Radioactive material container from hijacked truck found empty in Mexico
The IAEA believes that there is no risk to public health in
Mexico after a stolen radioactive shipment from a truck was
recovered in a field.
"Based on the information available, the Mexican authorities and the IAEA believe the general public is safe and will remain safe," the International Atomic Energy Agency said in a statement after the missing cargo of cobalt-60 enough to make a dirty bomb was found about half a mile from the container in central Mexico.
The UN watchdog said it been notified by Mexico's CNSNS nuclear safety authority that the protective shielding had “no indication that it has been damaged or broken up and no sign of contamination to the area."
It is "absolutely certain that whoever removed this material by hand is either already dead or about to die," Juan Eibenschutz, CNSNS director, told Milenio television.
"It would probably be fatal to be close to this amount of unshielded radioactive material for a period in the range of a few minutes to an hour," he said.
The US which borders Mexico was happy to see the situation resolved.
“What's most important is that the vehicle and equipment were recovered and the situation was resolved,” White House press secretary Jay Carney said.
It is believed that the truck drivers were sleeping at a gas station when gunmen assaulted them and stole their truck.
On Wednesday, The vehicle was found close to where it was stolen outside of Mexico City as it was transporting cobalt-60 from a hospital in Tijuana to a radioactive waste storage center. Mexico’s nuclear safety director Juan Eibenschutz said radioactivity had been detected about a half mile (1 kilometer) from where the truck and container were located.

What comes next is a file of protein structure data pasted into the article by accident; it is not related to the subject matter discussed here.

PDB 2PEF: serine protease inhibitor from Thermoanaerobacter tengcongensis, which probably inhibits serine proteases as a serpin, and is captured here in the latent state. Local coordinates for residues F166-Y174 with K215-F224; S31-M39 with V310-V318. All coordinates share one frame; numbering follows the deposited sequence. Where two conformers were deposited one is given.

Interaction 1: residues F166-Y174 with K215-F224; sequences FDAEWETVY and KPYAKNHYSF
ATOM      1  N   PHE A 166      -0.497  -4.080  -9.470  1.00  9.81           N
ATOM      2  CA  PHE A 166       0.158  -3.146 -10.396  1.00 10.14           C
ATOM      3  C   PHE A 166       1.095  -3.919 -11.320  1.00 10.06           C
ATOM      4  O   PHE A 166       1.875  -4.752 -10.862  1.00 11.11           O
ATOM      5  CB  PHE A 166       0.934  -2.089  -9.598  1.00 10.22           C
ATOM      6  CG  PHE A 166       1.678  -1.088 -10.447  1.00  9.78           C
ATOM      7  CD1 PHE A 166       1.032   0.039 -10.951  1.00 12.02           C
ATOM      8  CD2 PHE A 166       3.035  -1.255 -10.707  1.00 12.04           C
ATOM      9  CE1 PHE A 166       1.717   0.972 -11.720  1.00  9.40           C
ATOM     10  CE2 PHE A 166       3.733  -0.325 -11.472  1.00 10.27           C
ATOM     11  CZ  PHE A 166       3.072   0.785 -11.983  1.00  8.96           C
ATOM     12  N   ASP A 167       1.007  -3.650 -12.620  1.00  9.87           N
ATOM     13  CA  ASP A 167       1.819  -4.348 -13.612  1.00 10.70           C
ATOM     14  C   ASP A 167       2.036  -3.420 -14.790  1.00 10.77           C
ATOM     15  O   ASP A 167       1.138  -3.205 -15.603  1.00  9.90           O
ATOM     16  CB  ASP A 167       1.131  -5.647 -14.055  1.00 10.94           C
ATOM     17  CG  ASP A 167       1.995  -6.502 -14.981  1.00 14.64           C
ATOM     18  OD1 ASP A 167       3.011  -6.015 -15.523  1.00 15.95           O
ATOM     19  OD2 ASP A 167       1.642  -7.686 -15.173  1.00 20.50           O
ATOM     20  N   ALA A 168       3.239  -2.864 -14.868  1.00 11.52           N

Mexico’s national nuclear safety commission CNSNS has said that the thieves, thought to be unaware of the contents which have now been located, removed it from its protective container and were exposed to dangerous levels of radiation.
"This is a radioactive source that is very strong," Eibenschutz told the AP, saying that exposure could cause death almost immediately if in close proximity.
"Fortunately there are no people where the source of radioactivity is," Eibenschutz added.
So far there were no indications that the theft of the cobalt was an intentional act of terrorism, said Eibenshutz. The stolen radioactive material was used in radiation therapy equipment that is now obsolete and is being phased out of Mexico’s public health system.
Federal police and the military have been mobilized in the municipalities of Hueypoxtla and Zumpango. CNSNS says the recovered radioactive material will be returned to a sealed case as soon as possible
An official familiar with similar cases told the AP that unintentional theft of radioactive materials are not altogether uncommon.
In the 1970s one thief died and another was injured when a container also holding radioactive material was opened. That container was then sold to a foundry where it contaminated steel reinforcement bars. All foundries in Mexico now have equipment that can detect radioactivity.